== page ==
Patria believes we “need to take pride in our history, and we should take the same pride in our historical records as we do in our built heritage”. When you see the wealth of material in her care, this belief makes sense.

She is in charge of caring for the rich collection of administrative records owned by Galway County Council and says “these records are as much part of our history as the Rock of Cashel is. They document our lives and our ancestors’ lives. And nobody can plan for the future unless you learn from the past, what worked and what didn’t”.

Archivists and librarians are often unfairly regarded as being dry, academic types, but that’s certainly not true of Patria. Her enthusiasm is infectious as she turns the pages of several minute books from Galway’s Rural District Councils, all of them at least 100 years old.

Part of her role involved cataloguing all the records of the Councils – Ballinasloe, Clifden, Galway, Gort, Loughrea, Mountbellew, Portumna and Tuam. These records mostly consisted of minutes of various meetings.

When she was cataloguing them she realised their worth to local historians and researchers, so she decided to compile a guide to their content. The result is For the Record: The Archives of Galway’s Rural District Councils, which will be a valuable asset to anybody with an interest in history.

Many representatives on these Councils were local personalities and several were arrested during the political upheaval of the era, she explains.

And, ushering in a new era in history, women were allowed to sit on these Rural District Councils – at the time they were not allowed to sit on County Councils.

All of this information is included in Patria’s introductory essay to the attractively produced A4 size guide, which gives a glimpse into how these Rural Councils operated and the way political thinking changed in Ireland during a short 26-year period. In the early 1900s, these Councils supported Home Rule, but by 1920, they were calling for full independence and refusing to recognise the British administration.

“I love the tone,” says Patria of the minutes from meetings. “The language was very emotive.”

That was certainly true of the Gort Rural District Council. At a meeting in 1907, following riots in Dublin at the premiere of JM Synge’s play, The Playboy of the Western World the councillors’ response was vehement. They recorded their decision to “protest most emphatically against the libellous comedy, The Playboy of the Western World, that was belched forth during the past week in the Abbey Theatre, Dublin, under the fostering care of Lady Gregory and Mr Yeats. We congratulate the good people of Dublin in howling down the gross buffoonery and immoral suggestions that are scattered throughout this scandalous performance.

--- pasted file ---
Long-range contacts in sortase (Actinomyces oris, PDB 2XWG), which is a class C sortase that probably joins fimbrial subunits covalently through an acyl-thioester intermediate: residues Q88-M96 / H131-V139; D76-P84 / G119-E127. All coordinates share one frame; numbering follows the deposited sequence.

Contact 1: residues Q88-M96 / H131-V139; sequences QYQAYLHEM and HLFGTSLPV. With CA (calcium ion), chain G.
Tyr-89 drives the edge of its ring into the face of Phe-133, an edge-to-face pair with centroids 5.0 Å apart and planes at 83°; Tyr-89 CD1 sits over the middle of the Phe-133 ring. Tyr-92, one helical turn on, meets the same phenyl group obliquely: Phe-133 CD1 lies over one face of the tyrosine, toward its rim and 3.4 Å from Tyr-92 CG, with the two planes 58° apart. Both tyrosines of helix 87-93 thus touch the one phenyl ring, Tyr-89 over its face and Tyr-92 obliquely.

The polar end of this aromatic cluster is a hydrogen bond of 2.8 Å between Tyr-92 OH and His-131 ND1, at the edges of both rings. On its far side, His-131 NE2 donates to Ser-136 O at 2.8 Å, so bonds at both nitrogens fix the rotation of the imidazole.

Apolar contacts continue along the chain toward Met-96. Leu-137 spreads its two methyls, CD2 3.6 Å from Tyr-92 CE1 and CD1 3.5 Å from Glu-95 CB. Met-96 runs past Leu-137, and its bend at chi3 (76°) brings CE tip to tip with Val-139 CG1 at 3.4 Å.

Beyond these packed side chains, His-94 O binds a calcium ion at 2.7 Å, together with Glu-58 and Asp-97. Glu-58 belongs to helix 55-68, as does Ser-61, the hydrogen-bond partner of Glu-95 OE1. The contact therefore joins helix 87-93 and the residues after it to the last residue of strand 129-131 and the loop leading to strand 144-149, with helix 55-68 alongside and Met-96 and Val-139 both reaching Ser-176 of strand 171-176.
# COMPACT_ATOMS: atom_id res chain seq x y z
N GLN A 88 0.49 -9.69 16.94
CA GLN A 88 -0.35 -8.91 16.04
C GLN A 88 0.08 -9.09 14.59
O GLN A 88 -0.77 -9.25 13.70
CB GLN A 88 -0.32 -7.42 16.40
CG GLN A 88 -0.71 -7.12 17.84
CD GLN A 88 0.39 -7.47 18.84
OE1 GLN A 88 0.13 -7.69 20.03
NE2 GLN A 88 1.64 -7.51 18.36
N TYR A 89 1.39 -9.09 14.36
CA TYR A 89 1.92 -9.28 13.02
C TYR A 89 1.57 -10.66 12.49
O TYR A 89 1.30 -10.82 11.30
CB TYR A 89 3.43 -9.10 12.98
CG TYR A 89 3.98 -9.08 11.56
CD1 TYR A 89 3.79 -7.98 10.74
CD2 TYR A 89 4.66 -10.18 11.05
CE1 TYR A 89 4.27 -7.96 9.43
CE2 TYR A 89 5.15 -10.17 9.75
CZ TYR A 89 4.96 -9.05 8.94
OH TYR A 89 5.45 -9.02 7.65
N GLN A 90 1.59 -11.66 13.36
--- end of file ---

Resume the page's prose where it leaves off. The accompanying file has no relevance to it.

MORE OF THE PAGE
For more from the archives see this week’s Tribunes here

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Archive News

Real Galway flavour to intermediate club hurling battle in Birr



Date Published: 23-Jan-2013


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Archive News

Athenry fail to take chances as they bow out of Junior Cup



Date Published: 29-Jan-2013

Athenry FC 1

Kilbarrack United 2

(After extra time)

For the second year in succession Athenry were done in extra time in the FAI Junior Cup as last season’s beaten finalist’s came from behind to snatch an excellent game in Moanbawn on Sunday afternoon.

On a heavy pitch that was only playable following extensive groundwork by club officials all morning, the home side were by far the better side in the opening half, but failed to take advantage of a number of opportunities that came their way.

An Alan O’Donovan penalty gave them a merited advantage just after the restart, but thereafter were on the back foot as Kilbarrack took over, but for all their pressing, the home rearguard were dealing comfortably with their forays.

However they were struck a body blow just six minutes from time, as big striker Keith Kirwan was left all alone at the far post to head the equaliser and from that point on the Dubliners were the better side.

They started off the extra time in the ascendancy and enjoying all the momentum before striking for a good winning goal on 104 minutes. A strong bench allowed them to make some necessary changes and it was not a facility that was available to Athenry manager Gabriel Glavin.

With Gary Forde and Gary Delaney out through suspension following their sending off against OLBC in the previous round, and Seamie Crowe injured, it left their bench rather threadbare with just a number of young squad players available.

Playing with the aid of the slight incline and any wind advantage going, the home side had a Connor Cannon effort on target in the opening minute, while John Meleady was just over with a flick at the other end.

Meleady then tested Andrew Walsh who saved comfortably, before the goalkeeper pulled off a brilliant double save on 14 minutes.

Firstly he went full length to push away a Meleady shot and was then back on his feet to parry David Jackson’s close-range rebound.

For more, read this week’s Connacht Sentinel.